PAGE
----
City says no extra parking for NU
Grass Valley’s traffic committee dealt a setback Wednesday to senior Matt Honea and his campaign to provide additional parking for Nevada Union High School students.
The committee said the Ridge Road school, not the city, is responsible for providing additional parking.
Honea had hoped the committee would allow a 90-day trial of his plan to allow all-day parking along several streets near the high school, or at least pass the issue to the City Council.
Instead, the committee directed city staffers to meet with school officials to discuss the issue.
“Here we are, trying to solve (the school’s) issue,” said Mayor Gerard Tassone.
Honea said he didn’t think a discussion with school officials would resolve the issue.
Nevada Union has no immediate plans to provide additional parking, Paul Palmer, the district’s director of school construction and facilities, has said.
“I feel (the parking issue is) going around in circles,” Honea said. “If it’s not the school, it’s the residents.”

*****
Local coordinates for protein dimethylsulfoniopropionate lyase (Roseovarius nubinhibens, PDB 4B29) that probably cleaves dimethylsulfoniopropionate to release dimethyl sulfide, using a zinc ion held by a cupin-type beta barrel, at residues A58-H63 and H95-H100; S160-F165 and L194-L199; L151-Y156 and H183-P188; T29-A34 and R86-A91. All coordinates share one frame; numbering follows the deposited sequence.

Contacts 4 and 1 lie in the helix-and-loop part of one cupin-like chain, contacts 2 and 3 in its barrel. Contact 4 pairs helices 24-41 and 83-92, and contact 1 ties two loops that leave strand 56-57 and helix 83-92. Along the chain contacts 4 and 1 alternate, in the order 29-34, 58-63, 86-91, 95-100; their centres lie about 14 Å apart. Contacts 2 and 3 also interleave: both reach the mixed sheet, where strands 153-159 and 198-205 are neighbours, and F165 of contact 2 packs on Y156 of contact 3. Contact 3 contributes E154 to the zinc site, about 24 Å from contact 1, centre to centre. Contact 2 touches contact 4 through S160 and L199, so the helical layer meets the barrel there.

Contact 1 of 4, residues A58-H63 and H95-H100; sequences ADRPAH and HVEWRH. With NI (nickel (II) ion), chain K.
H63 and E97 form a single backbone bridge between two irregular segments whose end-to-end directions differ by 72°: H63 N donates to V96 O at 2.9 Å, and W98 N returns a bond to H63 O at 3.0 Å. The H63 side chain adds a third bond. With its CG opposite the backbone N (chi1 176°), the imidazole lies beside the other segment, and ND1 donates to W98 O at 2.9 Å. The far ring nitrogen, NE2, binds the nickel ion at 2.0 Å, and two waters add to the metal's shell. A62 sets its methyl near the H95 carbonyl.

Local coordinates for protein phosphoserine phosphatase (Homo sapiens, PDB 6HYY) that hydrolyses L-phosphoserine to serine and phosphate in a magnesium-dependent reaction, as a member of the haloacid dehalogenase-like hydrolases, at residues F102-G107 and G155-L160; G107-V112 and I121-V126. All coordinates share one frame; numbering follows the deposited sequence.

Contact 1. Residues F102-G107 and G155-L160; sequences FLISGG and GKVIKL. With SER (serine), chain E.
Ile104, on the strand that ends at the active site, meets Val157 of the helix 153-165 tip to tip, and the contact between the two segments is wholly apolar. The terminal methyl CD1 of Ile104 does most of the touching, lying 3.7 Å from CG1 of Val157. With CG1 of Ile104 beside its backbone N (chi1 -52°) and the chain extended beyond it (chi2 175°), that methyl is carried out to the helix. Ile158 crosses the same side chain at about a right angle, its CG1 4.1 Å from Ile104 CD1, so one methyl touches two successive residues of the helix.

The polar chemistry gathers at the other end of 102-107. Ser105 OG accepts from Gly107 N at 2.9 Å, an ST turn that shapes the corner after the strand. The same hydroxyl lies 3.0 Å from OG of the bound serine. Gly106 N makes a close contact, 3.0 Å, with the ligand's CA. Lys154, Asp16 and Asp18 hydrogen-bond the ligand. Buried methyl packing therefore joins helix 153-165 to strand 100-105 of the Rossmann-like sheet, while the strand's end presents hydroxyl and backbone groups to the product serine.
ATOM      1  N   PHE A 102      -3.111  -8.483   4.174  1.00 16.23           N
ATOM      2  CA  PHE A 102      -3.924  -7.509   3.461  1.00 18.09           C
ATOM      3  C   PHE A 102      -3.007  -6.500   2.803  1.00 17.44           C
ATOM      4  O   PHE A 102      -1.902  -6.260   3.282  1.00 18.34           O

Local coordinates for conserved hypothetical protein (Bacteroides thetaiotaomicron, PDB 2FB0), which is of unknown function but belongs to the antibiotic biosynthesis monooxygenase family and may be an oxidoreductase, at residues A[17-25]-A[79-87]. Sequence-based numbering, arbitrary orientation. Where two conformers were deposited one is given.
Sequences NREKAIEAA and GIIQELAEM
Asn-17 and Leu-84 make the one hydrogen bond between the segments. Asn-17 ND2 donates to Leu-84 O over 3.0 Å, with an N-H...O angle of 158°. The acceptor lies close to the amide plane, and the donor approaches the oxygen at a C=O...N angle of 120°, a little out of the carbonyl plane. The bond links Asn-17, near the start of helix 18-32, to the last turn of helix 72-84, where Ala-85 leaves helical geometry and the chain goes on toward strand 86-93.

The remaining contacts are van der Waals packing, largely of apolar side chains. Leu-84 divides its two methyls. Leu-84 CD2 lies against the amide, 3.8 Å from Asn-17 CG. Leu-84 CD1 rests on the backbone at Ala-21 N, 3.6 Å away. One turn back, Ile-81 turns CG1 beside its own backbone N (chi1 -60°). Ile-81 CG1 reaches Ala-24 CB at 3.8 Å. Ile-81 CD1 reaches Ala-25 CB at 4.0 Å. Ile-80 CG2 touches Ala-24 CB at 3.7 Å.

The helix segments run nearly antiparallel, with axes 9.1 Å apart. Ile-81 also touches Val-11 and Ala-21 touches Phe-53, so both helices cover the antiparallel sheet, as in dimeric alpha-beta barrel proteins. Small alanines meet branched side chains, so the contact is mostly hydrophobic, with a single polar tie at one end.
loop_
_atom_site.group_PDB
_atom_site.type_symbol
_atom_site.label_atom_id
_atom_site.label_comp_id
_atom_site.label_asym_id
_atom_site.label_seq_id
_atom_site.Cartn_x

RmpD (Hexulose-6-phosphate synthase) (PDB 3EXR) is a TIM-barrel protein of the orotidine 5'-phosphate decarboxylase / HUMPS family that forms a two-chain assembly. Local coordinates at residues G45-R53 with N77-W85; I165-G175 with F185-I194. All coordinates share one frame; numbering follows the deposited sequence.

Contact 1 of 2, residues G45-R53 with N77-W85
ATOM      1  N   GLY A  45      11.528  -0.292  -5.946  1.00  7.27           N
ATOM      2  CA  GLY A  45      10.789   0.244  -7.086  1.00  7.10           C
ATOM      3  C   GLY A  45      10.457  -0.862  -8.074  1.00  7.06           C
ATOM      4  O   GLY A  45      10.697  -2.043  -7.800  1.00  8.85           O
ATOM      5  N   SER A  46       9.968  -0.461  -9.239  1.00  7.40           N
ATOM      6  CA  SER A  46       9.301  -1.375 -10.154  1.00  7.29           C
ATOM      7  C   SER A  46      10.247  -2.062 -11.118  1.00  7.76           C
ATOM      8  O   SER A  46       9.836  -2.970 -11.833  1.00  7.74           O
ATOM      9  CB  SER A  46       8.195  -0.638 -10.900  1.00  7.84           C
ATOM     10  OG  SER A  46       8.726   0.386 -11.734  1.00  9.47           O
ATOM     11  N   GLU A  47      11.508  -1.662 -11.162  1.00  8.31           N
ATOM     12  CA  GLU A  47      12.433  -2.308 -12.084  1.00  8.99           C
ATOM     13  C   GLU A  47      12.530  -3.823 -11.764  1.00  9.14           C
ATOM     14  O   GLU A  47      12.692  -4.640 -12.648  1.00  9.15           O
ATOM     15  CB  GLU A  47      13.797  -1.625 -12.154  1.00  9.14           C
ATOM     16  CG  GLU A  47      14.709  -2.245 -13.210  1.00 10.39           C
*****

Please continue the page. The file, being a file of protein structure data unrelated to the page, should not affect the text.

Honea approached the city in February, hoping to convince leaders to take down signs restricting parking to only two hours in 70 spots near the school. His effort is part of his senior project.
The limits along Woodcrest Way and Ventana Sierra Drive were instituted about 10 years ago to prevent students from using the spaces, Mayor Gerard Tassone said.
Students now have access to 525 spots at the school and the Truth Worship Center and First Baptist Church across the street. The school has 1,130 juniors and seniors who are allowed to drive to school.
In February, the committee gave Honea homework, asking him to survey residents and provide additional information.
Honea conducted a door-to-door survey, where he learned that 20 families supported his proposal and eight families opposed it.
The majority of residents were not home, however, Honea reported.
Several neighbors attended Wednesday’s meeting to protest the proposed parking changes.
“Nobody wants to look out their front (window) to see a parking lot every day,” said Jim Vicory, a neighbor of the school.
Although Honea graduates this spring, he plans to stick with his campaign.
“It’s not just for me, I just feel it’s for the students,” Honea said.
-Reporter David Mirhadi contributed to this report
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